Hope

Despite the upheaval and suffering of living with ALS, participants emphasized the need for hope, and how positivity buoyed them up during the challenges they faced every day.

‘That’s something else that both mom and I wanted to get through with your study. That it’s not over with the diagnosis. There are tons of opportunities if you can brainstorm, have the support, adapt ...  . Attitude, it’s all about attitude.’ [C4]

‘I think I [stay positive] because I have to for the sake of my kids... I sometimes think it’s harder for them than it is for me ...  I don’t want to waste a minute crying about it ...   I just want to enjoy the time that I have with them.’ [P8]

‘[There is] residual anger from the diagnosis and it never leaves your body, it never leaves your mind. I try and channel [it] not so much at external things, but internally so that it keeps driving me ...   I’m kind of at peace with this whole thing at the moment ...   I’m hoping I can maintain this  ...   So that you can focus on being the best that you can be  ...  ’ [P6]

‘The pathway will continue until it’s end  ...  I hope to a brighter end.’ [P7] (Fig. 7)

Fig. 7

A brighter end.

A brighter end.

‘There’s a saying ‘you should not be dying with ALS, you should be living with ALS.’ ...  It’s an ugly card we’ve been dealt, but you’ve got to deal with it. To be mad at the world because of it, that makes matters worse ...  Right now, we still have tomorrow.’ [P3]

DISCUSSION

Despite the devasting impact of ALS, the majority of participants reported a surprising amount of positivity in the face of receiving this difficult diagnosis, and demonstrated incredible creativity and adaptability to meet the ensuing loss of function. However, patients and caregivers discussed feelings of isolation and health care system challenges. The importance of hope was a recurring and strong theme for both patients and caregivers.

Positivity when receiving the diagnosis, and maintaining hope throughout disease stages were identified as strong themes. Hope has been shown to be a powerful determinant of satisfaction with life, and the importance of hope for those suffering with ALS is widely recognized [8, 17, 18]. Patient-identified factors in facilitating hope include autonomy and agency in decision making, a strong social support, tangible supports (equipment and agencies), and cognitive strategies to promote hope [18]. While there is robust qualitative information extracted from patient and caregiver experiences, there is very little research evaluating interventions to increase hope. It behooves physicians and care providers to find ways of fostering positivity in their interactions with patients and caregivers at all stages of disease. The physician role in fostering hope at the point of initial contact with diagnosis delivery has been previously studied. The manner in which the diagnosis of ALS is delivered has been identified as an area of discontent for patients [19, 20], and has a profound impact on the psychological well-being of patients and their families [21]. This has lead the medical community to investigate current skill in diagnosis delivery and methods of improving physicians’ comfort in breaking bad news in this context [22, 23]. This has included physician surveys and evaluation of trainees’ skill level in diagnosis delivery. Practice recommendations exist to guide physicians in breaking the bad news of an ALS diagnosis and outline the importance of fostering hope [24]. Courses have been developed for neurologists-in-training to improve sensitivity and skill in delivering difficult diagnoses such as ALS [25].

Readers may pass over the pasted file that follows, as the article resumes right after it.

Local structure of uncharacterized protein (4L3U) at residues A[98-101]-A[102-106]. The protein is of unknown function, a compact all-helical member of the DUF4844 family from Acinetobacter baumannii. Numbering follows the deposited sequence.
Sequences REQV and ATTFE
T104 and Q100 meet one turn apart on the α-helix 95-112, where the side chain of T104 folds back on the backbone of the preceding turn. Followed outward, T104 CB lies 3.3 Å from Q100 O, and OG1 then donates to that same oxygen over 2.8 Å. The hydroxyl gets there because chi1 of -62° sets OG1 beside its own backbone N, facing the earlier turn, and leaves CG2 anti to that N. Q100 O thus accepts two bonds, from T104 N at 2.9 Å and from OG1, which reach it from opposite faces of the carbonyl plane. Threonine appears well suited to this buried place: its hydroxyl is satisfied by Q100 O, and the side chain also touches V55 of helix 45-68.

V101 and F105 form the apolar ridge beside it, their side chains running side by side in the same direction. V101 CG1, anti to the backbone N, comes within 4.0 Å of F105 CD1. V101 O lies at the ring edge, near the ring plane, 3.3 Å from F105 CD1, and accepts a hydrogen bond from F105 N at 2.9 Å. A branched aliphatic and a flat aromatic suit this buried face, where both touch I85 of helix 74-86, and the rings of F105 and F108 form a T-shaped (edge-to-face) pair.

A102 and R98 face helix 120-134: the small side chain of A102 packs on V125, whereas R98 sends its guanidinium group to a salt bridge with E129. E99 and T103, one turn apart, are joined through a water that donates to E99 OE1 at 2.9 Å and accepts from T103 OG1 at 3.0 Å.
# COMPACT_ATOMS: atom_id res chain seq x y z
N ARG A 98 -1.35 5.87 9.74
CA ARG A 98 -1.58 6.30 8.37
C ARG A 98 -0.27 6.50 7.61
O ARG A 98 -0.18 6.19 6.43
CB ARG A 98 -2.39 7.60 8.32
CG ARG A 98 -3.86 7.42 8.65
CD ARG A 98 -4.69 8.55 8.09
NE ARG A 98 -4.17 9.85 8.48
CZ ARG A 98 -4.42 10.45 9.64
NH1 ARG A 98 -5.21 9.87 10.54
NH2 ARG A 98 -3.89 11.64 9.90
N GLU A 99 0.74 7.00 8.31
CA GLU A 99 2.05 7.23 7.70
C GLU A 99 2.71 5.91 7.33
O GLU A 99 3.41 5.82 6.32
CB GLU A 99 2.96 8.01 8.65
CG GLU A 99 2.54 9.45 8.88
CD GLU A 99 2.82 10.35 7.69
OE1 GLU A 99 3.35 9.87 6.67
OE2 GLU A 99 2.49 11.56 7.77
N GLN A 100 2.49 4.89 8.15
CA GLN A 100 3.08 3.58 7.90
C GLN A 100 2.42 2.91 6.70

In the literature, less attention has been afforded to how physicians and providers can foster hope throughout the disease course including end of life. A prior study of patients with ALS receiving palliative care showed that individuals differed in their ability to maintain hope, but that hope was not dependent upon disease stage as measured by ALS Functional Rating Scale (ALSFRS) or pulmonary function [26]. The results of our study are in keeping with this observation, since participants articulated positivity in stages beginning with diagnosis delivery through to end of life. However, there are few studies which evaluate interventions to foster hope for patients with ALS and their caregivers in the latter stages of disease. Dignity therapy provides persons an opportunity to discuss life events, memories, and accomplishments during a recorded interview. Although it was well received, and may have benefit simply in that regard, there were no statistically significant impacts on objective measures of hope for either patients or caregivers [27, 28]. It is evident from the strong focus on hope provided by the participants in this study, that further attention to this issue is warranted.